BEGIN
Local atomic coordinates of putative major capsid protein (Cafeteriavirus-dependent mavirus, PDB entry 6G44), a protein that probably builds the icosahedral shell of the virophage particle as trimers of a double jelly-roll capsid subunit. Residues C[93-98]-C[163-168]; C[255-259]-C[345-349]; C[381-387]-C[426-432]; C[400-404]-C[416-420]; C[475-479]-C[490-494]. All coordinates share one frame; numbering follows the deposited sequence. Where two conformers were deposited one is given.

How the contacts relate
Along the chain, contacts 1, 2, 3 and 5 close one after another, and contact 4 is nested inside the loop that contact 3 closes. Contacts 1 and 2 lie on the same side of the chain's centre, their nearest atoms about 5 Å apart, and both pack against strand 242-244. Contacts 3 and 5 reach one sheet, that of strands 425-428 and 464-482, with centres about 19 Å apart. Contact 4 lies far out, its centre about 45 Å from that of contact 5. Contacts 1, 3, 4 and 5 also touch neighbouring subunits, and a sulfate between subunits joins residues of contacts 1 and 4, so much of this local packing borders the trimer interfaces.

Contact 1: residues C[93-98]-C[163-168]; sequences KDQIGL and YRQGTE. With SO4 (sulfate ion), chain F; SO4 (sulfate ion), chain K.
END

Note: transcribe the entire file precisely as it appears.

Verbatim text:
Local atomic coordinates of putative major capsid protein (Cafeteriavirus-dependent mavirus, PDB entry 6G44), a protein that probably builds the icosahedral shell of the virophage particle as trimers of a double jelly-roll capsid subunit. Residues C[93-98]-C[163-168]; C[255-259]-C[345-349]; C[381-387]-C[426-432]; C[400-404]-C[416-420]; C[475-479]-C[490-494]. All coordinates share one frame; numbering follows the deposited sequence. Where two conformers were deposited one is given.

How the contacts relate
Along the chain, contacts 1, 2, 3 and 5 close one after another, and contact 4 is nested inside the loop that contact 3 closes. Contacts 1 and 2 lie on the same side of the chain's centre, their nearest atoms about 5 Å apart, and both pack against strand 242-244. Contacts 3 and 5 reach one sheet, that of strands 425-428 and 464-482, with centres about 19 Å apart. Contact 4 lies far out, its centre about 45 Å from that of contact 5. Contacts 1, 3, 4 and 5 also touch neighbouring subunits, and a sulfate between subunits joins residues of contacts 1 and 4, so much of this local packing borders the trimer interfaces.

Contact 1: residues C[93-98]-C[163-168]; sequences KDQIGL and YRQGTE. With SO4 (sulfate ion), chain F; SO4 (sulfate ion), chain K.